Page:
Hedging the Drift: Learning to Optimize Under Nonstationarity
We introduce data-driven decision-making algorithms that achieve state-of-the-art dynamic regret bounds for a collection of nonstationary stochastic bandit settings. These settings capture applications such as advertisement allocation, dynamic pricing, and traffic network routing in changing environments. We show how the difficulty posed by the (unknown a priori and possibly adversarial) nonstationarity can be overcome by an unconventional marriage between stochastic and adversarial bandit learning algorithms. Beginning with the linear bandit setting, we design and analyze a sliding window-upper confidence bound algorithm that achieves the optimal dynamic regret bound when the underlying variation budget is known. This budget quantifies the total amount of temporal variation of the latent environments. Boosted by the novel bandit-over-bandit framework that adapts to the latent changes, our algorithm can further enjoy nearly optimal dynamic regret bounds in a (surprisingly) parameter-free manner. We extend our results to other related bandit problems, namely the multiarmed bandit, generalized linear bandit, and combinatorial semibandit settings, which model a variety of operations research applications. In addition to the classical exploration-exploitation trade-off, our algorithms leverage the power of the “forgetting principle” in the learning processes, which is vital in changing environments. Extensive numerical experiments with synthetic datasets and a dataset of an online auto-loan company during the severe acute respiratory syndrome (SARS) epidemic period demonstrate that our proposed algorithms achieve superior performance compared with existing algorithms.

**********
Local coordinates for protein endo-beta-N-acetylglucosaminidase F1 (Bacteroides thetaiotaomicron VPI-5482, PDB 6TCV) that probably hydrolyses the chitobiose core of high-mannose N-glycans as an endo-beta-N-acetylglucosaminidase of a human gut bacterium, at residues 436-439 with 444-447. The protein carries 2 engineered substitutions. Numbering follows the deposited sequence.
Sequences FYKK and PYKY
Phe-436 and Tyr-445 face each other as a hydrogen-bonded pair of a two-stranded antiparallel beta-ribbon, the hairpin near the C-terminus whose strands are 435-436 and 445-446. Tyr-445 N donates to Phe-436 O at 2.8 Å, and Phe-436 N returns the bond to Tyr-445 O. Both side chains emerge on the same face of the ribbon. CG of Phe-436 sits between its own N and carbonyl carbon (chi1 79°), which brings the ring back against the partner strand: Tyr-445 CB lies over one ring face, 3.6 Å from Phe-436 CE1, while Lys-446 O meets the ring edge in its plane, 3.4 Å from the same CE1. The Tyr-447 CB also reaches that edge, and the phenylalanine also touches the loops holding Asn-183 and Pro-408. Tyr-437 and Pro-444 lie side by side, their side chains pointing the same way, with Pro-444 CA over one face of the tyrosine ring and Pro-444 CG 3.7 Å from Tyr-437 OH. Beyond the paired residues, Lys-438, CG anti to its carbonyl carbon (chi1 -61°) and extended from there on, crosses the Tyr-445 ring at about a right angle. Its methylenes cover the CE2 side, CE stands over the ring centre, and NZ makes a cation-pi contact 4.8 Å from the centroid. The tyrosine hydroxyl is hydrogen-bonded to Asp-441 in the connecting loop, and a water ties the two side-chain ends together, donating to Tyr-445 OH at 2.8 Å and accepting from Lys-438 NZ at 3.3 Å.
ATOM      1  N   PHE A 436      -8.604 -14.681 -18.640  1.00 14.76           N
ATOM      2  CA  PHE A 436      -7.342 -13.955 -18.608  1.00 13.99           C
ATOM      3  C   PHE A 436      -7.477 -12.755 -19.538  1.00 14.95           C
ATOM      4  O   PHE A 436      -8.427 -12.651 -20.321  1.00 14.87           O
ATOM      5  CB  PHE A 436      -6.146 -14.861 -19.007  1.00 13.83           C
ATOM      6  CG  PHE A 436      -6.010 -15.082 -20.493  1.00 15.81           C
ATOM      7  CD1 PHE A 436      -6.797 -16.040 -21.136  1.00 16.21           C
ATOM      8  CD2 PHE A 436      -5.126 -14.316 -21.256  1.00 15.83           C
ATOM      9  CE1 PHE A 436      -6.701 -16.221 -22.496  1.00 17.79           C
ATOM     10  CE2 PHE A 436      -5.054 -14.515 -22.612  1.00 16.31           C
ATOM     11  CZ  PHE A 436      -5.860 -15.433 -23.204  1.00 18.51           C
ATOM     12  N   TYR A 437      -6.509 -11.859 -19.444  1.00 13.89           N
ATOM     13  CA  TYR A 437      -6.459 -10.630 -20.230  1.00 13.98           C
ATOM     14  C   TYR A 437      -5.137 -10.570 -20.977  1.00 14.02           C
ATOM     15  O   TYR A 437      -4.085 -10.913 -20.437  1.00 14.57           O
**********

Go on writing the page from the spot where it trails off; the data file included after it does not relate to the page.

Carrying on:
This paper was accepted by George J. Shanthikumar, Management Science Special Section on Data-Driven Prescriptive Analytics.